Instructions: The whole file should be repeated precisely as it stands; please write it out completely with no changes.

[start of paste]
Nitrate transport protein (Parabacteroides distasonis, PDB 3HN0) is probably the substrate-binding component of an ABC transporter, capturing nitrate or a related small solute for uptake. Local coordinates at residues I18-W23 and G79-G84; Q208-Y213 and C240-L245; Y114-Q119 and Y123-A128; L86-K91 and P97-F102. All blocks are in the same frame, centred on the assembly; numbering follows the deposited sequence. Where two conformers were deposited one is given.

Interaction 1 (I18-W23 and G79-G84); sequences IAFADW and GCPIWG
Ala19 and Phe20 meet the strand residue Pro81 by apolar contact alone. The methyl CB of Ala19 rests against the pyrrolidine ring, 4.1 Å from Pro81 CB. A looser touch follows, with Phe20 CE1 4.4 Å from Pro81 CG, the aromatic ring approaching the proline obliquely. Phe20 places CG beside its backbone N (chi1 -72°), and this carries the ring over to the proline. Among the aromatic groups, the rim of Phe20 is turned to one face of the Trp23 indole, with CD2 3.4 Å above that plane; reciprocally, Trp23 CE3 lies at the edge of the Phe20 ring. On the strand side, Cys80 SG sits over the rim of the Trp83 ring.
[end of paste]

Nitrate transport protein (Parabacteroides distasonis, PDB 3HN0) is probably the substrate-binding component of an ABC transporter, capturing nitrate or a related small solute for uptake. Local coordinates at residues I18-W23 and G79-G84; Q208-Y213 and C240-L245; Y114-Q119 and Y123-A128; L86-K91 and P97-F102. All blocks are in the same frame, centred on the assembly; numbering follows the deposited sequence. Where two conformers were deposited one is given.

Interaction 1 (I18-W23 and G79-G84); sequences IAFADW and GCPIWG
Ala19 and Phe20 meet the strand residue Pro81 by apolar contact alone. The methyl CB of Ala19 rests against the pyrrolidine ring, 4.1 Å from Pro81 CB. A looser touch follows, with Phe20 CE1 4.4 Å from Pro81 CG, the aromatic ring approaching the proline obliquely. Phe20 places CG beside its backbone N (chi1 -72°), and this carries the ring over to the proline. Among the aromatic groups, the rim of Phe20 is turned to one face of the Trp23 indole, with CD2 3.4 Å above that plane; reciprocally, Trp23 CE3 lies at the edge of the Phe20 ring. On the strand side, Cys80 SG sits over the rim of the Trp83 ring.